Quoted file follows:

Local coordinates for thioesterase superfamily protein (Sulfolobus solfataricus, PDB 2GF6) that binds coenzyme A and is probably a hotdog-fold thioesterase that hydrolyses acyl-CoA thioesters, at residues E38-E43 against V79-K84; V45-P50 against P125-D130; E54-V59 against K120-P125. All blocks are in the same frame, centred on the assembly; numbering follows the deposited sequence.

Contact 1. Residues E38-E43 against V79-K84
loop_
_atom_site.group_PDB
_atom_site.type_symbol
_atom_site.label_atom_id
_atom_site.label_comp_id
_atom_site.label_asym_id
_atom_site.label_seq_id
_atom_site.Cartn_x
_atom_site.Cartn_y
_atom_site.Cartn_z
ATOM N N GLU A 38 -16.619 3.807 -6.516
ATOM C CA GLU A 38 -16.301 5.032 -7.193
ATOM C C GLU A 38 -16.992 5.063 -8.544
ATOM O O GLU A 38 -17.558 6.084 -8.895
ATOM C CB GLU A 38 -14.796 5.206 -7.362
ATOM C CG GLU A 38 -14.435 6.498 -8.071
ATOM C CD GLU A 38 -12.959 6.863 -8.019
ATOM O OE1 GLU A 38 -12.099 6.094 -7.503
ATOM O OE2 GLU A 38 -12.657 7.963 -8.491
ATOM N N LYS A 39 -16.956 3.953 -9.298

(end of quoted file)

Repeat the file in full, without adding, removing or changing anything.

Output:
Local coordinates for thioesterase superfamily protein (Sulfolobus solfataricus, PDB 2GF6) that binds coenzyme A and is probably a hotdog-fold thioesterase that hydrolyses acyl-CoA thioesters, at residues E38-E43 against V79-K84; V45-P50 against P125-D130; E54-V59 against K120-P125. All blocks are in the same frame, centred on the assembly; numbering follows the deposited sequence.

Contact 1. Residues E38-E43 against V79-K84
loop_
_atom_site.group_PDB
_atom_site.type_symbol
_atom_site.label_atom_id
_atom_site.label_comp_id
_atom_site.label_asym_id
_atom_site.label_seq_id
_atom_site.Cartn_x
_atom_site.Cartn_y
_atom_site.Cartn_z
ATOM N N GLU A 38 -16.619 3.807 -6.516
ATOM C CA GLU A 38 -16.301 5.032 -7.193
ATOM C C GLU A 38 -16.992 5.063 -8.544
ATOM O O GLU A 38 -17.558 6.084 -8.895
ATOM C CB GLU A 38 -14.796 5.206 -7.362
ATOM C CG GLU A 38 -14.435 6.498 -8.071
ATOM C CD GLU A 38 -12.959 6.863 -8.019
ATOM O OE1 GLU A 38 -12.099 6.094 -7.503
ATOM O OE2 GLU A 38 -12.657 7.963 -8.491
ATOM N N LYS A 39 -16.956 3.953 -9.298